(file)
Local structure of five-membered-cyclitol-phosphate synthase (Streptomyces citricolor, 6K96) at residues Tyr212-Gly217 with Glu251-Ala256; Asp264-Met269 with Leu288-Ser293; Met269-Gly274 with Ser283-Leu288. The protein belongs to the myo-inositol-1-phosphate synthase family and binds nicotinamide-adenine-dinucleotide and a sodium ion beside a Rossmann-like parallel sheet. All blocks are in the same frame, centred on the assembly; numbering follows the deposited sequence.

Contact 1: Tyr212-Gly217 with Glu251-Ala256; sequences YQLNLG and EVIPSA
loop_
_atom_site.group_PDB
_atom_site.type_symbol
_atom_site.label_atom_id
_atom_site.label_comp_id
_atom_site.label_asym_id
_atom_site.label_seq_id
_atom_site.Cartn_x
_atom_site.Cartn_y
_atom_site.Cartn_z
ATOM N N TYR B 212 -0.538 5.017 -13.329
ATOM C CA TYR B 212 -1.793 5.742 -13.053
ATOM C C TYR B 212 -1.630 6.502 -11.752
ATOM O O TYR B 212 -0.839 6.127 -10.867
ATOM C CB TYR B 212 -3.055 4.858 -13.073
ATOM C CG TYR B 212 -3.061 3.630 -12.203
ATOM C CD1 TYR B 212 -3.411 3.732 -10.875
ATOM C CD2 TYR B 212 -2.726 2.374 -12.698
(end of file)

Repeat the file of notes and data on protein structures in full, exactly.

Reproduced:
Local structure of five-membered-cyclitol-phosphate synthase (Streptomyces citricolor, 6K96) at residues Tyr212-Gly217 with Glu251-Ala256; Asp264-Met269 with Leu288-Ser293; Met269-Gly274 with Ser283-Leu288. The protein belongs to the myo-inositol-1-phosphate synthase family and binds nicotinamide-adenine-dinucleotide and a sodium ion beside a Rossmann-like parallel sheet. All blocks are in the same frame, centred on the assembly; numbering follows the deposited sequence.

Contact 1: Tyr212-Gly217 with Glu251-Ala256; sequences YQLNLG and EVIPSA
loop_
_atom_site.group_PDB
_atom_site.type_symbol
_atom_site.label_atom_id
_atom_site.label_comp_id
_atom_site.label_asym_id
_atom_site.label_seq_id
_atom_site.Cartn_x
_atom_site.Cartn_y
_atom_site.Cartn_z
ATOM N N TYR B 212 -0.538 5.017 -13.329
ATOM C CA TYR B 212 -1.793 5.742 -13.053
ATOM C C TYR B 212 -1.630 6.502 -11.752
ATOM O O TYR B 212 -0.839 6.127 -10.867
ATOM C CB TYR B 212 -3.055 4.858 -13.073
ATOM C CG TYR B 212 -3.061 3.630 -12.203
ATOM C CD1 TYR B 212 -3.411 3.732 -10.875
ATOM C CD2 TYR B 212 -2.726 2.374 -12.698